Fort Mountain State Park is a park in Tennessee, which is in the southeastern region of the United States. This park has more than 6,700 acres (500 hectares) of land, with various campsites and cottages where visitors can spend the night. The park’s name is attributed to a nearly 1,000-foot (300-m) wall that was probably built by American Indians hundreds of years ago. Visitors can spend their time mountain biking, swimming in a lake or horseback riding. Fort Mountain State Park is one of more than 6,000 protected parks in the U.S. that are managed by state governments.
This park is located along the border of Tennessee on Fort Mountain Park Road near Chatsworth. It has housing and camping sites as well as accommodations for horses. There also are trails that are designated for hiking or horseback riding. Some of the park’s structures were created as early as the 1930s, including its fire tower. The fire tower allowed the first rangers to see fires far away.
One of Fort Mountain State Park’s primary features is a wall that was likely quite tall at some point in time. The date of its construction is a mystery, but experts guess that it was sometime between 500 B.C and the 1500s. The wall is as tall as 5 feet (1.5 m) in some areas and as short as 2 feet (0.6 m) in others. There is some confusion about who constructed the wall and why, but the most accepted theory is that American Indians created the wall for protection.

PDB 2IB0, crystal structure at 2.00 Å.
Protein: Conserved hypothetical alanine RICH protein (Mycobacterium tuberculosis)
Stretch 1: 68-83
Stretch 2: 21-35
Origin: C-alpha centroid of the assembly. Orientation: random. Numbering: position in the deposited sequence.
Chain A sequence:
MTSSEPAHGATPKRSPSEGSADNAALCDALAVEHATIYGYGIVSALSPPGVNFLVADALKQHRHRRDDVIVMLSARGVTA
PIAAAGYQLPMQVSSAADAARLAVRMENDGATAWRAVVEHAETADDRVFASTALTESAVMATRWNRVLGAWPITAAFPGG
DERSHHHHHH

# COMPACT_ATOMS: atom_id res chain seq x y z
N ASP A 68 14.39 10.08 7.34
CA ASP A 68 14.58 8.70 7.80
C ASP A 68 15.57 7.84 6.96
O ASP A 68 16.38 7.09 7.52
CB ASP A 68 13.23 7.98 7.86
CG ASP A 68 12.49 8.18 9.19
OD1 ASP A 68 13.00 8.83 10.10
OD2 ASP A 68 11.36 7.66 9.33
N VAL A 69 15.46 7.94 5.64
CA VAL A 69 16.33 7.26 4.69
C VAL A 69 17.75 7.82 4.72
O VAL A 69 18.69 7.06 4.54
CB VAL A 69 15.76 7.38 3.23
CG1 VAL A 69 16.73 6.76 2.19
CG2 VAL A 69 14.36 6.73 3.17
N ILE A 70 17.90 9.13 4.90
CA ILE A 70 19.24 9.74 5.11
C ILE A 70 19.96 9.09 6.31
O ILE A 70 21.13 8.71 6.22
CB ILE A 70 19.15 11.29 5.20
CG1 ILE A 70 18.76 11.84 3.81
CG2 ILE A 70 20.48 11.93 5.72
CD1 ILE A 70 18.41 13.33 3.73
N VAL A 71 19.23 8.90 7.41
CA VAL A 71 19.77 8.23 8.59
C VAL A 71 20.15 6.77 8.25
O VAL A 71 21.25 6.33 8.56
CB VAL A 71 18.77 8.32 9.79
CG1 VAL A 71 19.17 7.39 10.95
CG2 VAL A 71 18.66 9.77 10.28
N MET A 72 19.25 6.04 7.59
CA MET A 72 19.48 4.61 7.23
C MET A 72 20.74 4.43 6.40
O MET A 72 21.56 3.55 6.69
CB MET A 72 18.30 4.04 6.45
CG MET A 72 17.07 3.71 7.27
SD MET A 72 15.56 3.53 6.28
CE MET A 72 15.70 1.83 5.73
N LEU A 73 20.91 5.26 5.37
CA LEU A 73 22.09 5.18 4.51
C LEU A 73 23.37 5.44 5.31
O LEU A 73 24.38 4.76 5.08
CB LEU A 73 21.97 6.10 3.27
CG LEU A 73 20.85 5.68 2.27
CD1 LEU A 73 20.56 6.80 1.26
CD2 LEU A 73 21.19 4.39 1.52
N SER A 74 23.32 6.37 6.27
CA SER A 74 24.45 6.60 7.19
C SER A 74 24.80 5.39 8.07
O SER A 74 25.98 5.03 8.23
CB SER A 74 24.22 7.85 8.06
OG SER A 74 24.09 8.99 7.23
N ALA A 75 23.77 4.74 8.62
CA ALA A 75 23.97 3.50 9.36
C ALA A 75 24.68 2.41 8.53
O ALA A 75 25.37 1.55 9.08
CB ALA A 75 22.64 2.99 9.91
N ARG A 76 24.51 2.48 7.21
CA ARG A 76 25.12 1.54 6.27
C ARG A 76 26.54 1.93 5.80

The activities available to visitors at Fort Mountain State Park depend on the season. In the summer, the park offers guided horseback tours and swimming in the lake. Other features are offered year-round, such as viewing the fire tower or wall and camping in one of the numerous campsites for a small fee. Miniature golf, geocaching and other recreational activities are also offered.
In general, state parks are smaller than national parks and are managed by the respective state government rather than the U.S. government. The United States has thousands of state parks but only about 60 national parks. In all cases, the parks are preserved or protected land, usually meaning that it is illegal to cut down its trees, to litter or to hunt or otherwise endanger the wildlife. Some parks do allow visitors to fish, since it is possible for a lake to become overpopulated. Hunting wildlife such as deer or boar, carving in trees or damaging historical structures can sometimes result in severe fines or jail time.